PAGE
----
The answer is just the once but they did drop four of them…
By the 1960s the world was in the most tense phase of the “Cold War”. The “West” was in a nuclear standoff with the Soviet Union. Both sides had enough nuclear weapons to ensure M.A.D (mutually assured destruction). However contrary to popular belief, for most of the Cold War these nukes were not in missile payloads but in heavy bombers.
It was General Thomas S. Power who initiated a program whereby there would always be B-52 Stratofortresses in the air flying over friendly airspace, but always within an hour’s flight time of targets within the Soviet Union. This constant state of readiness was called Operation Chrome Dome. These B-52s would fly thousands of miles, sometimes circling entire continents, and as such needed air-to-air refuelling to ensure they were always up there and always ready to go.
All those airplanes, all those bombs and all that tension- something bad was bound to happen sooner or later and in January 1966 it did.
The B-52 in question began its flight from Seymour Johnson Air Force Base in North Carolina. Its payload was four state-of-the-art Type B28RI hydrogen bombs. The flight plan took the B-52 from continental America across the Atlantic Ocean and towards the European borders of the Soviet Union before returning home. The lengthy flight required the bomber to have two occasions for mid-air refuelling, once on its flight out and the other on its return home. Both were to be carried out over Spain.
For those of you who aren’t weapons nerds, there is the question of what and how powerful is a Type B28RI hydrogen bomb. These were bombs that were dropped and not missiles to be fired they could either detonate on impact or at a certain height from sea level. Together these four bombs had roughly 25% more destructive energy than the total energy of all explosives used in World War Two (including the Hiroshima and Nagasaki bombs). Forget cities, this one B-52 could level a small country.
On the morning of January 17th the B-52 rendezvoused with a Stratotanker from the US run Morón Air Base in Spain. It’s worth noting that the name Morón doesn’t mean the same in Spanish as it does in English (and is just one of those quirks of language which the locals do not find amusing in anyway). The Stratotanker has a payload that can carry more than 35,000 Kgs of aviation fuel.
What happened next is best described by the pilot of the B-52 on that fateful day, Major Larry G. Messinger-
“We came in behind the tanker, and we were a little bit fast, and we started to overrun him a little bit. There is a procedure they have in refuelling where if the boom operator feels that you’re getting too close and it’s a dangerous situation, he will call, ‘Break away, break away, break away.’ There was no call for a break away, so we didn’t see anything dangerous about the situation. But all of a sudden, all hell seemed to break loose.”
Major Messinger obviously is a master of understatement as what actually happened was a heavy laden flying fuel tanker collided with a bomber laden with 4 colossal nuclear bombs. The nozzle of the refuelling boom from the Stratotanker tore the top of the B-52 fuselage, and snapped off the left wing. The friction from the collision caused the tanker to explode killing all four men on board. The fireball was so bright, it was witnessed by a second B-52 about a mile away. As the B-52s plummeted to earth surrounded by burning jet fuel and debris four of the seven crew managed to escape the doomed bomber and parachuted to safety.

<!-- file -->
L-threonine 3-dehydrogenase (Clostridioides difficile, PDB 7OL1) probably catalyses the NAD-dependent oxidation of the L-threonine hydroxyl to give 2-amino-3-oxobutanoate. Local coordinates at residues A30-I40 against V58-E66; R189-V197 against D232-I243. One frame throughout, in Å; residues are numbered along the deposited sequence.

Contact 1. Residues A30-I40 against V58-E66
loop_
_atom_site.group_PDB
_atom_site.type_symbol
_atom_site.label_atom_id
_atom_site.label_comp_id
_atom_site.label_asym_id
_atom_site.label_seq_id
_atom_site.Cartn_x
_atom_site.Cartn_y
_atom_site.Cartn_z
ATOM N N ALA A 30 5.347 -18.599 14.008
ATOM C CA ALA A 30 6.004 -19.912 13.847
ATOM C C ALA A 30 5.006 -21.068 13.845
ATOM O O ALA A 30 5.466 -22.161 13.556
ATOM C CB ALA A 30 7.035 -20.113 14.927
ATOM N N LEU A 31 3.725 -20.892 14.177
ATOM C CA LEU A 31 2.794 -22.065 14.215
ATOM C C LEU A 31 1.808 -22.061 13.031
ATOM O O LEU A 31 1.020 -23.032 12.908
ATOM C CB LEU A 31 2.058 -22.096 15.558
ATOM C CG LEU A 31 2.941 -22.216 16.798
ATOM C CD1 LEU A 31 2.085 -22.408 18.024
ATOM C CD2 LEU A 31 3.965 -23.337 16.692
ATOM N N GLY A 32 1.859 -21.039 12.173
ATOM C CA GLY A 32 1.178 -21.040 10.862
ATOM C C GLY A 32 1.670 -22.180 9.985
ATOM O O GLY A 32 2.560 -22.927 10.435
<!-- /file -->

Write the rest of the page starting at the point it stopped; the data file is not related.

All this happened high above the sleepy and tiny Spanish fishing of Palomares, the inhabitants largely unaware of the rain of death descending towards them. Fortunately what happened next was three bombs landed near the village. One was later discovered relatively intact the other two detonated their conventional charges on impact but did not create a nuclear chain reaction. This resulted in spreading plutonium particles over an area of 260 hectares resulting in a contamination clear up that would last years. The word “fortunately” was used deliberately because while radioactive contamination is nasty, it’s not as nasty as you, your family and your entire house being burned in an explosion as hot as the surface of the sun. Remarkably there were no casualties on the ground.
As soon as the accident happened the race was on for recovery. It was the Cold War era and highly sensitive and dangerous military material was now spread over the Spanish coastline. The three bombs that didn’t vaporise Palomares were quickly recovered, but where was the fourth?
Days passed and no sign. Had it been captured by terrorists? Soviet spies? Or curious locals? The answer was none of these. A fisherman reported seeing something “splash down” in the Mediterranean and as there was no sign of the bomb on land it was likely it had sunk to the bottom of the sea. The hunt was on to find one bomb in the whole Mediterranean. However using some mathematical modelling and 27 ships/submarines it only took them 80 days to find it. Then as it was slowly brought to the surface, it slipped and was lost to the depths of the sea for another week as it was finally found again and recovered successfully on the second attempt.
The fisherman who had correctly identified that the bomb had landed in the sea technically had salvage right, the US Air Force settled out of court for an undisclosed sum. This whole mess is referred to simply as the “Palomares Incident”.